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Final Dress Rehearsal

Two of the actors lay stretched out on the floor at the final dress rehearsal for Bill Cain’s How to Write a New Book for the Bible, at Berkeley Repertory Theater: Linda Gehringer, playing Mary Cain, and Tyler Pierce, playing “Bill Cain,” a version of the young Bill Cain, born out of the diaries he kept while looking after his mother at the end of her life. The play wrestles with the family history (which the character Bill describes as life in a functional family, at which his brother comes forward to argue with him), sacred texts, and mortality – with Bill Cain’s usual mix of brilliance, devastating wit, verbal dexterity, and sudden moments of layered, large-scale moral insights. Both Bill Cain's father and mother die in the play. which gives a painfully accurate (and sometimes hysterically funny) depiction of the indignities, poignancy, helplessness, and loss of old age and death.

At the dress rehearsal, the real Bill Cain sat at the back of the theater with the play’s director, Kent Nicholson. The first four rows of the theater had been kept empty for the several photographers, moving around the theater, shooting rapidly, constantly, capturing almost every significant expression or gesture for publicity and lobby photographs. It was late in the play that “Bill Cain” and his mother lay on the floor at the edge of the thrust stage. She had fallen, he’d come in and found her, tried to help her up, then wound up joining her on the floor. She said to him, “This is nice. We should do this more often.” The audience was laughing wildly, and one photographer squatted right beside the stage, his very long lens nearly in the characters’ faces, his shutter clicking away.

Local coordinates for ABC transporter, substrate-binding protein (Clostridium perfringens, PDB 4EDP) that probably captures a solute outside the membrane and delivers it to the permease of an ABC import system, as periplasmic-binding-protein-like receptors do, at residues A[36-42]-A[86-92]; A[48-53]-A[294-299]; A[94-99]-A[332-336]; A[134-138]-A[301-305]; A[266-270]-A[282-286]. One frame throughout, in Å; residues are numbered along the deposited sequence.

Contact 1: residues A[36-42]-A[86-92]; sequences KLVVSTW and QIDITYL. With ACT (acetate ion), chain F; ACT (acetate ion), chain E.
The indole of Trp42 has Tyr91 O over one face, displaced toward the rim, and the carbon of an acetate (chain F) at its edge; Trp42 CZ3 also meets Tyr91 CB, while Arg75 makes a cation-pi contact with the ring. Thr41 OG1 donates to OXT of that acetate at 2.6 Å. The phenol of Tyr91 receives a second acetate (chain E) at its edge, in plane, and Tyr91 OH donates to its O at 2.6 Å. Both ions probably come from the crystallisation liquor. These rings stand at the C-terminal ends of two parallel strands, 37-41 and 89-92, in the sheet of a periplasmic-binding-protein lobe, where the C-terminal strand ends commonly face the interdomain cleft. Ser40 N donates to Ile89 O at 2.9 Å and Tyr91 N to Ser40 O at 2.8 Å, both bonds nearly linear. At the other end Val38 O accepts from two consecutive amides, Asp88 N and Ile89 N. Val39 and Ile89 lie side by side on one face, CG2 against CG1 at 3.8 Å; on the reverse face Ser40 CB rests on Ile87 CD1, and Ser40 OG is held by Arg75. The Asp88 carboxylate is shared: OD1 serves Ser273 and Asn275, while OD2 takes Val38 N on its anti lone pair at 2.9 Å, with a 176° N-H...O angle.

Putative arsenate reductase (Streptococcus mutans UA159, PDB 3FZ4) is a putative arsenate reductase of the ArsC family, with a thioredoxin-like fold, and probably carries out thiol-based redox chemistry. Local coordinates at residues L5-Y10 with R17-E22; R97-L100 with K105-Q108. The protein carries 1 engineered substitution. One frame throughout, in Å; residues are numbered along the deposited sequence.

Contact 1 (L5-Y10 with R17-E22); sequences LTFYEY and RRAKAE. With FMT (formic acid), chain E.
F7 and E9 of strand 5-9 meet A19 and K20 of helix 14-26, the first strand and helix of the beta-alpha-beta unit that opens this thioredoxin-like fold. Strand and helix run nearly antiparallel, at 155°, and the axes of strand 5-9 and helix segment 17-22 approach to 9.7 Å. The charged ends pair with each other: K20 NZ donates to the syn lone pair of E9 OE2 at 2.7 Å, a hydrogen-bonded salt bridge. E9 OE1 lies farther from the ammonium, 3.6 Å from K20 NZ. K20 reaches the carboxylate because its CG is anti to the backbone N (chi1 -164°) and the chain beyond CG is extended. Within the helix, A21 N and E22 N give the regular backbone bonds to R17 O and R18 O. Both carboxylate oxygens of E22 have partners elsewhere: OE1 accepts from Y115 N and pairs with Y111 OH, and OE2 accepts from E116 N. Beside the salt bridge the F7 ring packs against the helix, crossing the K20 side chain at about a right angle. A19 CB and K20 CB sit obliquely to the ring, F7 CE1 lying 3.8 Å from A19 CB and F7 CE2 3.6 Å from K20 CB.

The older actor never wavered from her Mary self, but the younger held his face suddenly still – only his eyes showed a series of changes. Certainly he was jolted into an awareness of being in the theater and being photographed, maybe wondering how he would look, maybe remembering that he was in dress rehearsal, in the final stages of getting hold of an enormously complex person (how hard it is to play a genius, let alone a funny, fierce, kind, generous, mercurial genius currently sitting in your audience) – who knows? All of the changes seemed to be happening right under the surface of the face, which held onto his role, and in fifteen, maybe twenty seconds, he once again returned to being “Bill Cain.”

Quote of the day:

“Sometimes,” she says, “everyone just seems like lost children to me. I write because I want to know how they cope.” —Barbara Gowdy

"Her books seem to tell us that lost children cope by finding each other, and that the paths we take are evidence of our will and our consciousness, that the paths we take are all mad, that the paths we take are all lovely. By making the everyday of the seemingly extraordinary and bizarre (and vice versa), she dignifies all our lives." —Gerald Hannon on Barbara Gowdy